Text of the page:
We’ve heard many of the same words and phrases repeated over and over again this last year and a half. New normal. In these uncertain times. Social distancing. Unprecedented. Doomscrolling. The list goes on. But from this period of sustained upheaval, we’ve also seen that what worked in the “before times” might not serve us on the other side of the pandemic – and one concept turned practice that keeps coming up is empathy.
While not a wholly new idea, empathy in the workplace, and more specifically, in recruitment, remains foreign to many employers – and their employees. A recent Time magazine article explained, “Outside of the office, empathy means trying to understand and share the feelings or experiences of someone else. Empathy is different from sympathy, which is more one-directional: you feel sad for what someone else is going through, but you have little understanding of what it feels like. Because empathy is predicated on experience, it’s difficult, if not impossible, to cultivate. At best, it’s expanded sympathy; at worst, it’s trying to force connections between wildly different experiences.”
Reflecting on this, it’s clear that while experiences are apt to differ, there is overlap, and that’s especially true in today’s workforce – whether gainfully employed or looking for work. With this in mind, we see an opportunity to learn from this realization and improve our collective circumstances, starting with how we hire. Here’s how:
- See both sides - Laura Mazzullo of East Side Staffing, a boutique recruitment firm that specializes in placing HR professionals, encourages hiring managers to remember what it’s like to be a candidate, writing, “Can you remember how you felt? The nerves, hoping you were liked? The jitters, hoping you liked them? The work you put into updating your resume, your LinkedIn profile, your interviewing skills. Do you remember the emotions of it all? Can you turn those memories into empathy?” Noting that no one candidate is flawless, Mazzullo advocates for staying humble throughout the hiring process, consciously aware of what it’s like to be on the other side of the table.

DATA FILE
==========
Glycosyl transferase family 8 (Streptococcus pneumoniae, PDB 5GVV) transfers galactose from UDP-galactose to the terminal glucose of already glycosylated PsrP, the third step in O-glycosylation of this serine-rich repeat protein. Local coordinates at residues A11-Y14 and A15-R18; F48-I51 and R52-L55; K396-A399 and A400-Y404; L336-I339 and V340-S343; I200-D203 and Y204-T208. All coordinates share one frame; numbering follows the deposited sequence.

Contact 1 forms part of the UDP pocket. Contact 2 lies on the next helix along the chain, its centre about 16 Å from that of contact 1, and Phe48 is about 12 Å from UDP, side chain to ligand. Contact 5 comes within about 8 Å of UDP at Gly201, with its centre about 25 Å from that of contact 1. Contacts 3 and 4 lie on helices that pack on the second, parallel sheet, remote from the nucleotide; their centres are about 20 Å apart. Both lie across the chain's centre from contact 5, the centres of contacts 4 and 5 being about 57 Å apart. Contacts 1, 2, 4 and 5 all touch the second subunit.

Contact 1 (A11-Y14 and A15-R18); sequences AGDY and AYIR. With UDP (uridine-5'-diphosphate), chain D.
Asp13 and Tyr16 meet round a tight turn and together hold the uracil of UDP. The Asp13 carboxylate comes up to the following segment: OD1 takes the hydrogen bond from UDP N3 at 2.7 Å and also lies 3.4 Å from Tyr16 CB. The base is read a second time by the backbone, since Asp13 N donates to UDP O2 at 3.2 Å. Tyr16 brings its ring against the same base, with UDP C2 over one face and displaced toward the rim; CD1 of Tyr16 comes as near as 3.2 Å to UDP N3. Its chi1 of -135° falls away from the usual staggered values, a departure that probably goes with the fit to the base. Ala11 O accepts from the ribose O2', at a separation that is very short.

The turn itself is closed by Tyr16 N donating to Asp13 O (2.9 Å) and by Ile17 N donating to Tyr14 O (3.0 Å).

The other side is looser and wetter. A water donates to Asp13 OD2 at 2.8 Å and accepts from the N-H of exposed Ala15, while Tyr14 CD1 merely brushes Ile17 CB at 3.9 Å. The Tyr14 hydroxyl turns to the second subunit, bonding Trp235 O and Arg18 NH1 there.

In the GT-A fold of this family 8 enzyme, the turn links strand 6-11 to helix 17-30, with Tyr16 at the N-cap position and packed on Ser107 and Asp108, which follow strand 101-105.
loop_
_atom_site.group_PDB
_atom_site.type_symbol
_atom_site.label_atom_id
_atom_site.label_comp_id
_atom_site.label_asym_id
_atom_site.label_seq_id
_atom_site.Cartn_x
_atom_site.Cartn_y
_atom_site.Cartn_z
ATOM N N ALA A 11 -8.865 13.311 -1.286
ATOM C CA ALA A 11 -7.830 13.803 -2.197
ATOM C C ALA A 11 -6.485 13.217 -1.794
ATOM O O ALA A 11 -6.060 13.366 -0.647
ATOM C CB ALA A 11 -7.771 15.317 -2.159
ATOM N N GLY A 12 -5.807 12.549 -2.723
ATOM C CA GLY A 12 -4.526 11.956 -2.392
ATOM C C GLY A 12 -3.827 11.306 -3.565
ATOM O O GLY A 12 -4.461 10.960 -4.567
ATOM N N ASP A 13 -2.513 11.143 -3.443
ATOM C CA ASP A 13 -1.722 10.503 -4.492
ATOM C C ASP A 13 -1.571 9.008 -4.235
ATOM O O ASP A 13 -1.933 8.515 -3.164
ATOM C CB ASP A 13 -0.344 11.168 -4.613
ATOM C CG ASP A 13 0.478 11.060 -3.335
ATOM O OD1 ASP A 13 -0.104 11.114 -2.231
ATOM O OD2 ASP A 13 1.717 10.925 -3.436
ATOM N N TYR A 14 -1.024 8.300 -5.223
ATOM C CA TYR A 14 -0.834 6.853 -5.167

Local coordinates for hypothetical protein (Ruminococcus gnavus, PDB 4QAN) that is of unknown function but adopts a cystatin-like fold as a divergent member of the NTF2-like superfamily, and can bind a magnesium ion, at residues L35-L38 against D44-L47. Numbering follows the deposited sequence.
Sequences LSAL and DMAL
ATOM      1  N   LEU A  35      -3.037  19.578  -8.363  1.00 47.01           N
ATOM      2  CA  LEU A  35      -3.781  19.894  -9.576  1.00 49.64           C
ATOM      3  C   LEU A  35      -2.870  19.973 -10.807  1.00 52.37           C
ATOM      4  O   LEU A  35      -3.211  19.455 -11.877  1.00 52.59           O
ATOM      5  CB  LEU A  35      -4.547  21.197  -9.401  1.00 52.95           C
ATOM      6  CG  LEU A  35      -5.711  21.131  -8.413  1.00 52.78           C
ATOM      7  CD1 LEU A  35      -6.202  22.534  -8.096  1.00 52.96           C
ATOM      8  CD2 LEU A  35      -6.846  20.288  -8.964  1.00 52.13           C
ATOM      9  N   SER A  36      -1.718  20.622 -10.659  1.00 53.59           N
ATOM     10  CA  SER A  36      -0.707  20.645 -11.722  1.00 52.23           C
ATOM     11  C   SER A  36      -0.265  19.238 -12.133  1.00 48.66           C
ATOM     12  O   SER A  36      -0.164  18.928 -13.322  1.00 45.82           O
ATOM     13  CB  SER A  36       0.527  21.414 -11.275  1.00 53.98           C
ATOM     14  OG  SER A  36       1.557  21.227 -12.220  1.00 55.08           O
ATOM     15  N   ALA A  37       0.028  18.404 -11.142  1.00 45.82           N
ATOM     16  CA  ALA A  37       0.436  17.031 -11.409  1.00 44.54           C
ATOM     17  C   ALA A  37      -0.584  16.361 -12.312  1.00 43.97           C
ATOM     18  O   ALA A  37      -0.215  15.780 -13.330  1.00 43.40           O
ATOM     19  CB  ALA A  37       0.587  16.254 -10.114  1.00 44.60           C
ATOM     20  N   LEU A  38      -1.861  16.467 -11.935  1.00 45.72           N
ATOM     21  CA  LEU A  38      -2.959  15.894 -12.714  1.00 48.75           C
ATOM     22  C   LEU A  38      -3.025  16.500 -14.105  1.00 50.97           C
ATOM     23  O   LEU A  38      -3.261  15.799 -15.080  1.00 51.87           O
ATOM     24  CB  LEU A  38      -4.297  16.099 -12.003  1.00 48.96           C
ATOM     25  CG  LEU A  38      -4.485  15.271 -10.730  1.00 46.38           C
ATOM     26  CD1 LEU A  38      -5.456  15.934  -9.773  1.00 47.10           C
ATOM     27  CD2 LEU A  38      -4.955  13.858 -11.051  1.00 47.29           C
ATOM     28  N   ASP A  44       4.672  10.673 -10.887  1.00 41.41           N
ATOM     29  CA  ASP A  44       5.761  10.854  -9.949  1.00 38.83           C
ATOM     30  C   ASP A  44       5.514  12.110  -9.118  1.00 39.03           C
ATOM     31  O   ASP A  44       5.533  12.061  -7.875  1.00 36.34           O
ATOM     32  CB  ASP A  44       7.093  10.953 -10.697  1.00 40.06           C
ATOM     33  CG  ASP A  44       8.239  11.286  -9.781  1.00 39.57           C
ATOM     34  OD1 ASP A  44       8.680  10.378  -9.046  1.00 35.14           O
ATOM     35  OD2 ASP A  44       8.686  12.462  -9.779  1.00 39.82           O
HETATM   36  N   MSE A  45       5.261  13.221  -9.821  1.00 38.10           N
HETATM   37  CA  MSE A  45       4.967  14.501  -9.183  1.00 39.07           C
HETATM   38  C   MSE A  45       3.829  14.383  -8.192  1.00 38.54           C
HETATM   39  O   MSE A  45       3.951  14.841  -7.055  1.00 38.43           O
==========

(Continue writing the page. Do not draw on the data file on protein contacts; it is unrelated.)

- Be open, honest, and transparent – Ten years of candidate experience benchmark research shows that communication is crucial – and not just for basic updates. Yes, candidates want to know where they stand, and you should definitely set those expectations, but more than that, job seekers want to feel recognized for who they are and what they bring to the table. It’s a lot of work to look for a job, and as the search wears on, candidates sometimes start to feel fatigued or even defeated. Personalized exchanges help showcase your company culture and employer brand, promote authenticity and put candidates at ease. The more you can share upfront, the better.
- Elevate compassion and kindness – Likewise, while it’s possible to automate the recruitment process from end to end, empathy requires a human touch. Given the pressure candidates face, it’s up to recruiters to make them feel comfortable and provide accommodations as necessary. If someone is 15 minutes late, it could be because their babysitter didn’t show up on time, or their transportation fell through. They might have flubbed their interview because they were having a bad day or got tripped up and lost their confidence. Use technology to streamline time-consuming tasks like screening and scheduling to give recruiters more time to review resumes and interviews, collaborate with decision-makers, and connect with candidates one-on-one.
- Give and receive feedback – No one gets into recruiting because they want to give candidates bad news, but ultimately, it comes with the territory. Not everyone will be right for the job. Not everyone will get hired. Empathy comes into play here, too, particularly around feedback. When a candidate asks why they didn’t get the job or what they could have done better, level with them, aim to help. Give them one or two tangible things they can work on, rather than a laundry list of where they went wrong. Make the advice actionable while remaining thoughtful and tactful.
- Deliver consistent experiences – Going back to the Time magazine piece, empathy relies on experiences, which is why workplace empathy becomes an HR issue. HR and TA professionals are responsible for the experience of those entering in – and those already inside – the organization. By building out a process based on consistency, you can support candidates from that first interaction on. Leverage solutions that reinforce this structure, introduce rigor, and allow you and your candidates to stay in touch easily.
Rethinking hiring with empathy in mind doesn’t mean throwing everything out and starting over. It does mean taking a critical lens to how you engage candidates, what you expect of them, and what you provide in return. Let go of perfect and embrace humanity.